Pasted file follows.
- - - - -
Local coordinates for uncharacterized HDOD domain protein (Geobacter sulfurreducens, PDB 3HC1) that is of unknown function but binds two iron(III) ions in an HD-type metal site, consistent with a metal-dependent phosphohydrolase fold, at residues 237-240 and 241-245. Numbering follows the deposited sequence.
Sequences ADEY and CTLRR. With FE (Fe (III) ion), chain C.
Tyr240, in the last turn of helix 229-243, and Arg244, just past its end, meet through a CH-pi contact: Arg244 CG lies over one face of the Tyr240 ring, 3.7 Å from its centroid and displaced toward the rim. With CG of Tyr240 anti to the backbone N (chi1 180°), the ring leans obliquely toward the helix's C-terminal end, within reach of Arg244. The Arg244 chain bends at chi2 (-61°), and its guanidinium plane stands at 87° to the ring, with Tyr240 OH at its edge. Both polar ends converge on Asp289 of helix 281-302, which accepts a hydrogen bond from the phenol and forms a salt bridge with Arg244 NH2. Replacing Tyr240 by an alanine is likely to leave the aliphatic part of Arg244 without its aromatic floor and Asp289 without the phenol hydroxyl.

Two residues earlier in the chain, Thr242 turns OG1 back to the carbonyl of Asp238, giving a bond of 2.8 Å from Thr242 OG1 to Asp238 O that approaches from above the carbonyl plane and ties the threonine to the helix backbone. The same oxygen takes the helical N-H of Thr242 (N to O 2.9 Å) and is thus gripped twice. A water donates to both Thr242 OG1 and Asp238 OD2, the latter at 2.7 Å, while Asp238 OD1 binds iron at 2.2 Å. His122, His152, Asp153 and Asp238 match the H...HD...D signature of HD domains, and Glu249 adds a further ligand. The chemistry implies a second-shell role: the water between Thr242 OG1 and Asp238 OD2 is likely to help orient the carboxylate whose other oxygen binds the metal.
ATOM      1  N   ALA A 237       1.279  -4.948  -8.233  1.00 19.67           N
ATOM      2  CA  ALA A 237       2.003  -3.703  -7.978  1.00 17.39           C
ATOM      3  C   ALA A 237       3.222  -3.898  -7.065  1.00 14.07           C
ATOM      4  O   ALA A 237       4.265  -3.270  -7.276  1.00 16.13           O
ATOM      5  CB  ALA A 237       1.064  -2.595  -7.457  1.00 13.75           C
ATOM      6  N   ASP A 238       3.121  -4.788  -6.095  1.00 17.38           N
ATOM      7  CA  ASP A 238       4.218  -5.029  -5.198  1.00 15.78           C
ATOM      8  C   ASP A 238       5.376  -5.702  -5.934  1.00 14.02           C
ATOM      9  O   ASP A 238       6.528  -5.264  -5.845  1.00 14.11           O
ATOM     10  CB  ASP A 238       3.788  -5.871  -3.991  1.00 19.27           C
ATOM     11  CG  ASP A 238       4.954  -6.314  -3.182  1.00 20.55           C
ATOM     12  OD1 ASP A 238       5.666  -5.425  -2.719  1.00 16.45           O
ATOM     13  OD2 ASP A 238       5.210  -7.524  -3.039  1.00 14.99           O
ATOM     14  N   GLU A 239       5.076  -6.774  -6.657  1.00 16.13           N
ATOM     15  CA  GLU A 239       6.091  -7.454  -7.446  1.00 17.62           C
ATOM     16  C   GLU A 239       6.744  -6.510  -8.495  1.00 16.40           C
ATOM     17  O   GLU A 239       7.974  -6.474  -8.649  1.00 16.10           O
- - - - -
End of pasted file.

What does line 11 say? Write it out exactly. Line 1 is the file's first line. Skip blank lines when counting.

ATOM      7  CA  ASP A 238       4.218  -5.029  -5.198  1.00 15.78           C